Today, 28-year-old Gohoundgi has four young apprentices. Not only is he transferring his skills, he also has to feed three of them who otherwise have no means of fending for themselves.
Seeing someone like Gohoundgi return from Nigeria with good clothes, a motorcycle, and sizeable amount of money, many children in Zakpota also long for a chance to try their luck in Nigeria.
“We are trying to get some of my juniors in school, but they say they want to go to Nigeria,” Gohoundgi says, sitting cross-legged under a tree shade somewhere in Zakpota as three of his apprentices and other children stand around him.
“I tell them our people in Nigeria are working really hard; they are suffering. A brother of mine spent numerous years in Nigeria, but when he got back, he didn’t come with anything. If I didn’t learn a skill in Nigeria and I’d ventured in farm work or quarry work, I would have had to start afresh.”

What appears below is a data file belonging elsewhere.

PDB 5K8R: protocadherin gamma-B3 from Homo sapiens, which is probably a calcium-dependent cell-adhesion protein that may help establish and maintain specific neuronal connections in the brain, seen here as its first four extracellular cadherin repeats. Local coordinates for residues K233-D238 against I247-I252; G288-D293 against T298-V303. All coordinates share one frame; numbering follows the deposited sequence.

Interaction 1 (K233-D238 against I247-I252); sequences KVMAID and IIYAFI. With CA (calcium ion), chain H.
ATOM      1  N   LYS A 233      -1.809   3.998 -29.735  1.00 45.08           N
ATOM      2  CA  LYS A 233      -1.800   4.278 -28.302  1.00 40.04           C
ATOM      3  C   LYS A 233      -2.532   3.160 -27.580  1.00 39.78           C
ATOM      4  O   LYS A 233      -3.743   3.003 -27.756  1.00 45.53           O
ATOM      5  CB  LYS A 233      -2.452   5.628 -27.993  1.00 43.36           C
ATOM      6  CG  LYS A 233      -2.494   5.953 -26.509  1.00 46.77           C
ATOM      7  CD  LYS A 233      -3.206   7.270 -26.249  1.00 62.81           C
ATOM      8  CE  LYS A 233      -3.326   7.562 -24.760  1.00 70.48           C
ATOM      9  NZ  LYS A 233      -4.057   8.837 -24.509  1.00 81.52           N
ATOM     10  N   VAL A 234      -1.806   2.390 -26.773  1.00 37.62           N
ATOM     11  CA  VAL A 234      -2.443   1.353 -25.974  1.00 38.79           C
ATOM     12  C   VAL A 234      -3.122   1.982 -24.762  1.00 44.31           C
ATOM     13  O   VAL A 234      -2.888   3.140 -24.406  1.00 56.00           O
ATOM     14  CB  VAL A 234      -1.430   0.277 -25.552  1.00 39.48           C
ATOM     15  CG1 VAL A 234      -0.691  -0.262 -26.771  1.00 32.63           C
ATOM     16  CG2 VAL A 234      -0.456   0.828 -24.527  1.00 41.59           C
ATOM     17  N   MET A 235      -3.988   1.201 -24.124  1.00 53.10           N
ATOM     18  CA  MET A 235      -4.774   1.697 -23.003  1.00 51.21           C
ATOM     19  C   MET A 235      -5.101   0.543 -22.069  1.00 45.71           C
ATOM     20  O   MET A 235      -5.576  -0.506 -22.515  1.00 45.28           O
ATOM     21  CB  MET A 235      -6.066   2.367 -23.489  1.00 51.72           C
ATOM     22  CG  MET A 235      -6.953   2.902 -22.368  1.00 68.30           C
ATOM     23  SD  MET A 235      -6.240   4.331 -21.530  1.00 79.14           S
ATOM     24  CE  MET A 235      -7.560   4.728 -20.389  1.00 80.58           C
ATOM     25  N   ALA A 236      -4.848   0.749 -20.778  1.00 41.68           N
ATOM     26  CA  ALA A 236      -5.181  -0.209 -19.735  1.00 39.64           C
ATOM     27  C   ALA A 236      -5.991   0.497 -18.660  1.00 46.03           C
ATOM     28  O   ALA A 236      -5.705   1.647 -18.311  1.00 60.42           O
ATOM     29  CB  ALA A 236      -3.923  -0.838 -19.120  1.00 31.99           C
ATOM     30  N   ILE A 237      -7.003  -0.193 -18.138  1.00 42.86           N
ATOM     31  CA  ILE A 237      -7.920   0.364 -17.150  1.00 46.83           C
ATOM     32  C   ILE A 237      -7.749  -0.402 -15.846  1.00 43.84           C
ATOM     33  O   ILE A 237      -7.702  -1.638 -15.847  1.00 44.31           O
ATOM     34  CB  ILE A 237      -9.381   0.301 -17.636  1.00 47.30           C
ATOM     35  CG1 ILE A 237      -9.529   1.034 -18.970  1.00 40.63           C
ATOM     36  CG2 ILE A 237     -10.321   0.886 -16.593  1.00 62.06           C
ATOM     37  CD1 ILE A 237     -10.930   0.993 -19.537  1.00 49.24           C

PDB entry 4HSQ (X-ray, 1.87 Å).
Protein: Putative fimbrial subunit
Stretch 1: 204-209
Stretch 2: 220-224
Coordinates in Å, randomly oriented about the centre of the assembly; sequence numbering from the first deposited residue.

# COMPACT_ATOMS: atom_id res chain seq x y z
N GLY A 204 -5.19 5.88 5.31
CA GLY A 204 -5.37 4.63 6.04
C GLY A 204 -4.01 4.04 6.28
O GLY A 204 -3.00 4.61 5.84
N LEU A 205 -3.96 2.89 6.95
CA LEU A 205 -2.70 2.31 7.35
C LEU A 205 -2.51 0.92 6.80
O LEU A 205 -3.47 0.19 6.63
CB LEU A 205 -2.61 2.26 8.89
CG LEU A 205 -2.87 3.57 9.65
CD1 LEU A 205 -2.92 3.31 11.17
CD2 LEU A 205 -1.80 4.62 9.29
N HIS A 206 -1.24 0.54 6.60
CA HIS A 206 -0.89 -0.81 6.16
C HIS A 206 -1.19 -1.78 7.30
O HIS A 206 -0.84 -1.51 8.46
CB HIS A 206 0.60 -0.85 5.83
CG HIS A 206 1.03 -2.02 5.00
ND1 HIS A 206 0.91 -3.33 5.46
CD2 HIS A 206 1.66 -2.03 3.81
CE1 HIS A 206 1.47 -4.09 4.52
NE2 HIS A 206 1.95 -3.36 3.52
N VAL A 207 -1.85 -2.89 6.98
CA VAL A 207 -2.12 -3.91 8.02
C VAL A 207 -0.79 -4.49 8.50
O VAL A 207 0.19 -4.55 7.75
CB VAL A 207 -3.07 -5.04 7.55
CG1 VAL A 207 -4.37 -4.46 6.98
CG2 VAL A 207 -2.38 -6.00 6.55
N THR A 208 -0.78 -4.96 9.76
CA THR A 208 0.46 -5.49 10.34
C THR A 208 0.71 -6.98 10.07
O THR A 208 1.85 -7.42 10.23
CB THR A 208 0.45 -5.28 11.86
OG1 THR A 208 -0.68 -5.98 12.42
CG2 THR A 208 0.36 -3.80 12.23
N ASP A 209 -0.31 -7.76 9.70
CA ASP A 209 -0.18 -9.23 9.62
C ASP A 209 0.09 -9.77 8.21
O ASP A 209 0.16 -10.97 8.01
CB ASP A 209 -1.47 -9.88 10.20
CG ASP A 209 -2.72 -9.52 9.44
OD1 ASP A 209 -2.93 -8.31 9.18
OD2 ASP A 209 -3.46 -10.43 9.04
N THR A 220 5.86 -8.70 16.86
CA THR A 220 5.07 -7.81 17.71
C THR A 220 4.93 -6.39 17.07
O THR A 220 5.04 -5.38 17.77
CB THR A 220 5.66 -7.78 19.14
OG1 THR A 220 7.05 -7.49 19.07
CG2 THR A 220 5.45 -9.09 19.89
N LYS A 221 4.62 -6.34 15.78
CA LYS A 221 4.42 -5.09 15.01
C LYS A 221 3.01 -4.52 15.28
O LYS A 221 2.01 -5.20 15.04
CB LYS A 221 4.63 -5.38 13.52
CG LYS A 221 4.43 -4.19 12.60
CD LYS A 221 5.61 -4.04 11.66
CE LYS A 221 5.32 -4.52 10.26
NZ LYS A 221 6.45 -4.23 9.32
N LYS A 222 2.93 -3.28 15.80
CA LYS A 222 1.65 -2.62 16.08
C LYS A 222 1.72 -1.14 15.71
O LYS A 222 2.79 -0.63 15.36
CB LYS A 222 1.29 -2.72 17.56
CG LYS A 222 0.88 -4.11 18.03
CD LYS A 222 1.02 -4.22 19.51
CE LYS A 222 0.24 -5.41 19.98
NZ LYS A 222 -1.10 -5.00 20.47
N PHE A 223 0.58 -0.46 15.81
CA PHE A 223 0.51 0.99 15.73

But such counsel fails to discourage many young people in Zakpota.
Life is tough for the average Beninese child. Despite making primary education free in 2007 and recording improvements in enrolment, nearly half a million (39 per cent of) children are still excluded from primary education, according to the United Nations Educational, Scientific and Cultural Organisation. Especially in low-income communities like Zakpota, engaging children in hard labour is a norm. Provisions of Benin’s Labour and Child Codes stipulating 14 years as the minimum age for work nonetheless, 21 per cent of children aged between five and 14 have been found to work as adults while 16.3 per cent are combining work with schooling.